Dr Niamh On The Plum Tree

Childhood Imagination Sows Seeds of Future Brilliance

Editor’s Corner: By Shawn MacKenzie

Another brilliant, beautifully written Editor’s Corner from Shawn MacKenzie On The Plum Tree! Many thanks Shawn. I find your posts so helpful!

MacKENZIE's Dragon's Nest

A Propensity for Prologues

Scribe smallIn search of inspiration for this week’s Editor’s Corner, I returned to the brackish well of Amazon e-books and discovered a curious trend, particularly among new authors: prologues.

Prologues, prefaces, introductions….in whatever guise, they abound behind the covers of genre tomes and would-be literary masterpieces. The question is: are they really necessary? Or are they simply catchalls for back story we just can’t bring ourselves to leave behind? If you have chosen to begin your novel other than with the first line of Chapter I, ask yourself “Why?”

Now,  I admit I’ve written my share of forwards and introductions, prefaces and preludes over the years. However, as a matter of editorial preference, I find them decidedly annoying in most novels. Nine times out of ten, a prologue serves as a historical exercise, giving background to characters and places, giving hints of what is to come. In…

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About Dr Niamh

When I was a little girl (a very, very long time ago), I used to love learning new, really big words like ‘discombobulate’. As I grew, my love of words grew too, until I loved them so much, I could not stop writing them down. One day, as I was scribbling a particular word, a very peculiar thing happened. The word shouted at me, “Stop! Don’t put me there!” As you can imagine, I was shocked and nearly fell off my chair. When I recovered somewhat, I said to the word, “Could you stop shouting, please? I am not used to it.” Can you guess what happened next? No! I thought not. The word said, “I might be small, but I will misbehave if you do not use me properly. I will not tell the story you would like me to tell. I will say something entirely different!” I dropped my pen. I hoped that by dropping my pen, the word would stop talking. Alas! It did not. It carried on chitterchobbling, even after the ink had dried. I was in a pickle. I could not allow my words to run away with my story, now could I? I don’t know about you, but when this sort of thing happens, there is only one thing left to do if you prefer not to spend your time arguing. “Very well,” said I. “I will do as you ask if you will just be quiet and allow me to concentrate.” Since that day, I have been paying special attention to every word I invite into my stories. After all, a story should say exactly what it means to say and not be led astray. With love from Dr. Niamh, Ph.D in Learning Through The Imagination and Founder of Dr Niamh Children's Books. www.drniamhchildrensbooks.com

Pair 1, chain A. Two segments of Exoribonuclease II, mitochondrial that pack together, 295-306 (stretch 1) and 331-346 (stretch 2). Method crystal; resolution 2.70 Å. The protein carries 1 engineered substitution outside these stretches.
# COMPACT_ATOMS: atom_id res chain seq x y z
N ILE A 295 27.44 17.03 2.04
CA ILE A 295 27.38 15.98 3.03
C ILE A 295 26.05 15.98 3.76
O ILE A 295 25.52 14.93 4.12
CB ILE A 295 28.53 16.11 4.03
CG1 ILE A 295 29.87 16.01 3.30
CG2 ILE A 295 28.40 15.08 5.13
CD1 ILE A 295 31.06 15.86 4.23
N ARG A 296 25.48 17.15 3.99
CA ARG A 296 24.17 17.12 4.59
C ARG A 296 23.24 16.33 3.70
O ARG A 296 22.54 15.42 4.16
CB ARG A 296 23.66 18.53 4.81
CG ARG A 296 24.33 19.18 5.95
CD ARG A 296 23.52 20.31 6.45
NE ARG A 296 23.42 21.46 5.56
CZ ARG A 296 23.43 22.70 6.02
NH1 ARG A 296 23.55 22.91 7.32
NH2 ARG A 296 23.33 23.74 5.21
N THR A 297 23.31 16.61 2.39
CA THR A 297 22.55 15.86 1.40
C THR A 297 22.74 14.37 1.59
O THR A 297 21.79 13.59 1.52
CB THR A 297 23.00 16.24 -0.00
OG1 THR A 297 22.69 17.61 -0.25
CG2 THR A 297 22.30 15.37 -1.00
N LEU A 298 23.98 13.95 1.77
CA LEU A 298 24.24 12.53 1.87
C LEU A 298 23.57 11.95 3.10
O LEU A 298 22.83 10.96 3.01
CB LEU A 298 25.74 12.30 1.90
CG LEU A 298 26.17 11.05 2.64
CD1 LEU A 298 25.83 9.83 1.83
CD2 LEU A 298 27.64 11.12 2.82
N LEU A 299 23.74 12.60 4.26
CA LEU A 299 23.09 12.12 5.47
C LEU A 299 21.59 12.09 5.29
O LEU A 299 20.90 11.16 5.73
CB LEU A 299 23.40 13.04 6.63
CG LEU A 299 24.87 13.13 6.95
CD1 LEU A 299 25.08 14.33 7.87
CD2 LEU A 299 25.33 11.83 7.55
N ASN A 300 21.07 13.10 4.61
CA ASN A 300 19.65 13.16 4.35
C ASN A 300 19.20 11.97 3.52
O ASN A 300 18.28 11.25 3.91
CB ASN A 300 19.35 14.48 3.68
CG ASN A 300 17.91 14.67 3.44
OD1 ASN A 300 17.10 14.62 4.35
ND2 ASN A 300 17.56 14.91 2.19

3 comments on “Editor’s Corner: By Shawn MacKenzie

  1. Prologues are more interesting than books themselves.

    Like

    • ontheplumtree
      April 30, 2013

      Can be! Shouldn’t be!

      Like

      • the secret keeper
        May 2, 2013

        Agree, Niamh. The only time an introduction should be fascinating is at the beginning of a non-fiction book. It helps to give the potential reader a feeling of what to expect from the contents of the book and subject matter. Otherwise, I go with Shawn on this one, in fiction what you were going to say in a potential prologue/introduction should be labeled Chapter 1 or the info should be incorporated in the story of the book itself. jk

        Like

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This entry was posted on April 30, 2013 by in Special Projects and tagged , , , , , , , .
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